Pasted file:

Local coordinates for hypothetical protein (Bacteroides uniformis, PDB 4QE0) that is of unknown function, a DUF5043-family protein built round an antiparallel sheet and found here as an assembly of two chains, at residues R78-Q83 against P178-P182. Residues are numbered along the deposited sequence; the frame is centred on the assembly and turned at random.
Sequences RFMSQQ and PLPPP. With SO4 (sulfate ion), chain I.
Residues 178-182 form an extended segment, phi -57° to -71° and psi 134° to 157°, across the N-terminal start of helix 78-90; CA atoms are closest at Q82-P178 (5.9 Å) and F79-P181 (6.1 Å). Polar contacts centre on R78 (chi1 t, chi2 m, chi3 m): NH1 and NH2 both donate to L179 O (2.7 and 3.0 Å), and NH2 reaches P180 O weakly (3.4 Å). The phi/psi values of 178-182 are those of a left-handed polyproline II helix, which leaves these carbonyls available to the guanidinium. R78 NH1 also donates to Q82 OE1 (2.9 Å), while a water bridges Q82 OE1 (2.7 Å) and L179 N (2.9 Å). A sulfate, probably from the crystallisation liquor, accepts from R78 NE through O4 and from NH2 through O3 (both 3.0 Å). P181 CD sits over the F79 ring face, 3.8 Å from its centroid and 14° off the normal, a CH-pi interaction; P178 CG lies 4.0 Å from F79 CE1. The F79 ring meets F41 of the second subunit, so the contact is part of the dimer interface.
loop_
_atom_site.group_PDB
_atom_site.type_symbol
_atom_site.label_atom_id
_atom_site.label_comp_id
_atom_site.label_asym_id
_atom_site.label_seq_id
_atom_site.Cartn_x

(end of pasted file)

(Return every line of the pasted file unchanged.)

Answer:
Local coordinates for hypothetical protein (Bacteroides uniformis, PDB 4QE0) that is of unknown function, a DUF5043-family protein built round an antiparallel sheet and found here as an assembly of two chains, at residues R78-Q83 against P178-P182. Residues are numbered along the deposited sequence; the frame is centred on the assembly and turned at random.
Sequences RFMSQQ and PLPPP. With SO4 (sulfate ion), chain I.
Residues 178-182 form an extended segment, phi -57° to -71° and psi 134° to 157°, across the N-terminal start of helix 78-90; CA atoms are closest at Q82-P178 (5.9 Å) and F79-P181 (6.1 Å). Polar contacts centre on R78 (chi1 t, chi2 m, chi3 m): NH1 and NH2 both donate to L179 O (2.7 and 3.0 Å), and NH2 reaches P180 O weakly (3.4 Å). The phi/psi values of 178-182 are those of a left-handed polyproline II helix, which leaves these carbonyls available to the guanidinium. R78 NH1 also donates to Q82 OE1 (2.9 Å), while a water bridges Q82 OE1 (2.7 Å) and L179 N (2.9 Å). A sulfate, probably from the crystallisation liquor, accepts from R78 NE through O4 and from NH2 through O3 (both 3.0 Å). P181 CD sits over the F79 ring face, 3.8 Å from its centroid and 14° off the normal, a CH-pi interaction; P178 CG lies 4.0 Å from F79 CE1. The F79 ring meets F41 of the second subunit, so the contact is part of the dimer interface.
loop_
_atom_site.group_PDB
_atom_site.type_symbol
_atom_site.label_atom_id
_atom_site.label_comp_id
_atom_site.label_asym_id
_atom_site.label_seq_id
_atom_site.Cartn_x